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利比亚面临着水资源危机UNICEF acts to stave off potential water crisis caused by fuel shortages i

(2011-09-02 10:14:41)
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杂谈

分类: 偶译

由于燃料短缺,利比亚面临着水资源危机,联合国儿童基金会采取行动,避免危机的发生

UNICEF Photo
© UNICEF Libya/2011/Adjolohoun
利比亚的饮水系统遭到战争破坏,致使当地的家庭和儿童面临水资源短缺的问题,卡车载着第一批送给他们的瓶装水。

洛山.卡迪维报道

利比亚班加西,2011 年 8 月 29 日 — 利比亚冲突不断,破坏了向沙漠地带输送水的管道系统,致使当地面临严重的水源短缺危机。

著名的大人工河从南部的努比亚砂岩蓄水层的水井里引水,该井深 1300 多米。管道每天向的黎波里、班加西和西尔特等地区输送 6.5 立方米的淡水。

首都的黎波里即将面临水资源短缺的危机,联合国儿童基金会从利比亚周边国家购买了约 5 百万公升淡水,并将用卡车和船输送到的黎波里。

“联合国儿童基金会正在对眼前的需求做出响应”,儿基会驻利比亚代表奥尔森 (Balslev-Olesen) 说。“但是,我们仍然非常担心,输送给的黎波里的水源会不会在接下来的几天停止。如果是这样的话,可能会引发一场空前规模的传染病。”

UNICEF Photo
© UNICEF Libya/2011/Mills
联合国儿童基金会的车辆及多名救援人员在利比亚德尔纳的一家水处理工厂。联合国儿童基金会最近为五家位于利比亚东部的类似工厂购买了水处理化学品。

第一批饮用水运抵利比亚

第一批运往的黎波里的饮用水  ——  共两万三千瓶紧急用水 —— 已于 8 月 27 日运达。为了预定船只、确保受影响最严重的人群能够尽快获得帮助,此次运输与世界粮食计划署进行了密切合作。

另外,红十字国际委员会用船只运送的九万公升瓶装水、及从突尼斯通过卡车运送的十万公升水已于昨日运抵利比亚。

联合国儿童基金会已经为的黎波里派驻了一个紧急救助小组,和当地的专家一起评估勘察其他可用水源。作为在利比亚负责水、卫生和清洁危机处理的领导机构,联合国儿童基金会正与其他联合国机构积极合作。

UNICEF Photo
© Benghazi Water Authority
位于利比亚东部的水脱盐厂。燃料短缺正威胁着水脱盐厂和处理厂。

燃料短缺影响水资源供应

自利比亚战争开始以来,电力中断和燃料短缺可能致使大人工河(当地饮用水的主要来源)的管理机构无法满足该城市将近 6 百万人口的饮水需求。

水库泵和海水淡化工厂需要有稳定的电力,才能保证持续的水供应。然而,由于燃料短缺,系统无法满负荷运转。 

整个冲突过程中,联合国儿童基金会一直在提供化学品,支持短期内海水淡化系统的运行。然而,为了维持水资源的供应、防止更大规模的人道主义危机,急需制定一个燃料供应的长期解决方案。

UNICEF acts to stave off potential water crisis caused by fuel shortages in Libya

UNICEF Image
© UNICEF Libya/2011/Adjolohoun
Trucks carry one of the first shipments of bottled water to families and children in Libya, who face potential shortages due to disruptions of the water system during the conflict there.

By Roshan Khadivi

BENGHAZI, Libya, 29 August 2011 – As sporadic fighting continues across Libya, the country is facing a potentially disastrous water shortage. The crisis results mainly from disruptions of the pipeline network that serves desert areas lacking local water sources.

Known as the Great Man-made River, the network carries water from more than 1,300 deep wells in the Nubian sandstone aquifer system in the south. Normally, the pipelines provide 6.5 cubic metres of fresh water per day to Tripoli, Benghazi, Sirt and other areas.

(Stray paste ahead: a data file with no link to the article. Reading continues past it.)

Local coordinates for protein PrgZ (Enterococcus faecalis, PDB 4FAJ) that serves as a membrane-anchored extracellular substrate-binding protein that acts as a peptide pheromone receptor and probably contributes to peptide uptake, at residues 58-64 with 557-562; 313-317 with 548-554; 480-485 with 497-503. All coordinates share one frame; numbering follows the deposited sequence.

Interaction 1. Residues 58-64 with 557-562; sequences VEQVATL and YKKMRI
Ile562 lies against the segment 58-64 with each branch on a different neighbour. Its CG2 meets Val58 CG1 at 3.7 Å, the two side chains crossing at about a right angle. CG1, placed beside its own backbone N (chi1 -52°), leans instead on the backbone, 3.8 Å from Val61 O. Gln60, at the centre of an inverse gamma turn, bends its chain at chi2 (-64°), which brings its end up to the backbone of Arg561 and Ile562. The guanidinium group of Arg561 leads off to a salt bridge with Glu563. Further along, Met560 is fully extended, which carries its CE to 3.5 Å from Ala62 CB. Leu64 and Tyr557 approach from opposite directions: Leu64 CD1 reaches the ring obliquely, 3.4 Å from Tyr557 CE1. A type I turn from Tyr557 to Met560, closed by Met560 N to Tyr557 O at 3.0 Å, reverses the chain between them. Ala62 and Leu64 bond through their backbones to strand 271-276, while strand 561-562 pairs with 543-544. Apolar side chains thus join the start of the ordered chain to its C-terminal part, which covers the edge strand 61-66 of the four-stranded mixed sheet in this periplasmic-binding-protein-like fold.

Due to the emerging crisis in the capital, Tripoli, UNICEF is procuring a total of around 5 million litres of water from neighbouring countries to be trucked and shipped to the capital.

“UNICEF is responding to the immediate needs,” said UNICEF Libya Head of Office Christian Balslev-Olesen. “But we remain extremely concerned about the situation should the water flow to Tripoli stop in the coming days. This could turn into an unprecedented health epidemic.”

UNICEF Image
© UNICEF Libya/2011/Mills
A UNICEF vehicle and aid workers at a water-treatment plant in Derna, Libya. UNICEF has procured treatment chemicals for five such plants in eastern Libya recently.

First shipments arrive

The first water shipment destined for Tripoli – a total of 23,000 bottles for emergency use – arrived on 27 August. The delivery entailed close coordination with the World Food Programme in order to locate a vessel and ensure immediate relief for the worst-affected population.

An additional 90,000 litres of bottled water on a vessel from the International Committee of the Red Cross, as well as 100,000 litres transported in trucks from Tunisia, arrived yesterday.

A UNICEF emergency team is now in Tripoli, working with local authorities to review options and identify alternative water sources. As the lead agency for water, sanitation and hygiene in the Libyan crisis response, UNICEF is coordinating operations with other UN agencies and partners.

UNICEF Image
© Benghazi Water Authority
View of a water desalination plant serving eastern Libya. Fuel shortages now threaten the continued operation of desalination and treatment plants.

Fuel shortages affect water supply

Since the beginning of the conflict in Libya, power cuts and fuel shortages have put the Great Man-made River Authority, the primary distributor of potable water, at risk of failing to meet the needs of the country’s almost 6 million people.

Water reservoir pumps and desalination plants require dependable sources of electrical power to ensure continued water delivery. Due to shortages of fuel, however, the system is operating well under full capacity.

Throughout the conflict, UNICEF has provided chemicals to support the operation of desalination systems in the short term. However, a long-term solution to fuel availability is urgently needed to maintain the water supply and prevent an even greater humanitarian crisis.

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